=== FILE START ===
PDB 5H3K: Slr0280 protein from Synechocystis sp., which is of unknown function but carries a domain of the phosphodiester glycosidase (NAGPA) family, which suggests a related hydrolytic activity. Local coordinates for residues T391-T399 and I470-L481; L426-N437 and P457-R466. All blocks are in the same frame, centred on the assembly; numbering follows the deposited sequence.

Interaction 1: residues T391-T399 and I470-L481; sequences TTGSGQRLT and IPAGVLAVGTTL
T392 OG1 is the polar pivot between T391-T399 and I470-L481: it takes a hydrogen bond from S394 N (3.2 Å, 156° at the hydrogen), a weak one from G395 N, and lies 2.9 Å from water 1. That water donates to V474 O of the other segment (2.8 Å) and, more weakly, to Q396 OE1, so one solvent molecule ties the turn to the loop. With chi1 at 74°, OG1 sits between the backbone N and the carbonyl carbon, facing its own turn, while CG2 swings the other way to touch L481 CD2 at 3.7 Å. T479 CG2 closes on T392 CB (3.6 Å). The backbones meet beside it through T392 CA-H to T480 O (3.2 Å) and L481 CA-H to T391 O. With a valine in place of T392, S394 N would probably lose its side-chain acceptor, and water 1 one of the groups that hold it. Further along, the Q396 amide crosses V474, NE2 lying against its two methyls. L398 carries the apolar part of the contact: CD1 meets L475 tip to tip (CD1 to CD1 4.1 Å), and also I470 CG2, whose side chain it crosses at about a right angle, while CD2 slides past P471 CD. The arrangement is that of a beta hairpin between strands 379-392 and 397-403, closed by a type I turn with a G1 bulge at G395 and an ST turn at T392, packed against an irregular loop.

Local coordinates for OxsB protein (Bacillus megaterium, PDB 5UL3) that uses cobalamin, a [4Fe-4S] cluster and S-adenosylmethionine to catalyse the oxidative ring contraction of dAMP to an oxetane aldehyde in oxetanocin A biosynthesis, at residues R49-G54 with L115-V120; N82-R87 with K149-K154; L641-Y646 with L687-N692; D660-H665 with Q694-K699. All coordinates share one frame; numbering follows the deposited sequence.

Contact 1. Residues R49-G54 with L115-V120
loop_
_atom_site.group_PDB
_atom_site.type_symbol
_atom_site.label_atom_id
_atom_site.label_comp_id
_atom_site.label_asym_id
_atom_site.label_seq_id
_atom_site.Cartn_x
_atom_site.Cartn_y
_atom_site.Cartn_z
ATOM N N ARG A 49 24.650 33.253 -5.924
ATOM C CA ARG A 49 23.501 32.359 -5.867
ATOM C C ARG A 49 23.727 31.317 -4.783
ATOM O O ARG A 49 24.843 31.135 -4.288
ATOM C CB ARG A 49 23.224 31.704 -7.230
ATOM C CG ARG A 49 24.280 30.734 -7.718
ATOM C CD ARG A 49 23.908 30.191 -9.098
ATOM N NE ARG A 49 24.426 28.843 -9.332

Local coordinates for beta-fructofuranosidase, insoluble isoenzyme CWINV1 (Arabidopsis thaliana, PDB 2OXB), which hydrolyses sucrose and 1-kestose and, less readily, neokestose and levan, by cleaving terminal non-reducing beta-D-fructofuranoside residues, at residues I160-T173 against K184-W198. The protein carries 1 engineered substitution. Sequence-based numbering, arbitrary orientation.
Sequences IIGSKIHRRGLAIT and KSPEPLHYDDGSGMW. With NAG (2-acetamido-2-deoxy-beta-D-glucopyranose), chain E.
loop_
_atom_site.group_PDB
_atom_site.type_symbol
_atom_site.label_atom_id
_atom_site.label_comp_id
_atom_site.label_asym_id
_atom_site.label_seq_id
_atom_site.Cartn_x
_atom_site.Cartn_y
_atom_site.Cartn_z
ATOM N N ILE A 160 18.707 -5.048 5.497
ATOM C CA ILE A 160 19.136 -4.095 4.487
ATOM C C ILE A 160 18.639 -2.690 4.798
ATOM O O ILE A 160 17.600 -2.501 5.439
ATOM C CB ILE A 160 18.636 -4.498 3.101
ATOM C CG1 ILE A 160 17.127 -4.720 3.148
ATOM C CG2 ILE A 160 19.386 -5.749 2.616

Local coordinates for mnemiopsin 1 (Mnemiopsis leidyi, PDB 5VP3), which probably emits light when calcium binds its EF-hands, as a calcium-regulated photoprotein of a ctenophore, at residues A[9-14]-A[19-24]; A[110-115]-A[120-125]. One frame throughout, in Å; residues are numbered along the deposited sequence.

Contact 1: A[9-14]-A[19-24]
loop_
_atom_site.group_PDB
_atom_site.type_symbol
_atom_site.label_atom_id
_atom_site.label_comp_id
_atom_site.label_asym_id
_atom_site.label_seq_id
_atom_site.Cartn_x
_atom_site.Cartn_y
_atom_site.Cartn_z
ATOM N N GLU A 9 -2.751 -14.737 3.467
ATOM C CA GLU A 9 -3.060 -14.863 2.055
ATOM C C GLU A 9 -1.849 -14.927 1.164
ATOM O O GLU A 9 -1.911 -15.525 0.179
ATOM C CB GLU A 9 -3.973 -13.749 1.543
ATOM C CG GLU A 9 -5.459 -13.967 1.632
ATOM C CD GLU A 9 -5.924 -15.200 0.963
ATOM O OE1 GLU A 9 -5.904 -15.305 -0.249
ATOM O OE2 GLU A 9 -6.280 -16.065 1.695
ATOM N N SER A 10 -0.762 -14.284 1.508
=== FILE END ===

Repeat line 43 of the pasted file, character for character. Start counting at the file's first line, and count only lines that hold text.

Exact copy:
Local coordinates for mnemiopsin 1 (Mnemiopsis leidyi, PDB 5VP3), which probably emits light when calcium binds its EF-hands, as a calcium-regulated photoprotein of a ctenophore, at residues A[9-14]-A[19-24]; A[110-115]-A[120-125]. One frame throughout, in Å; residues are numbered along the deposited sequence.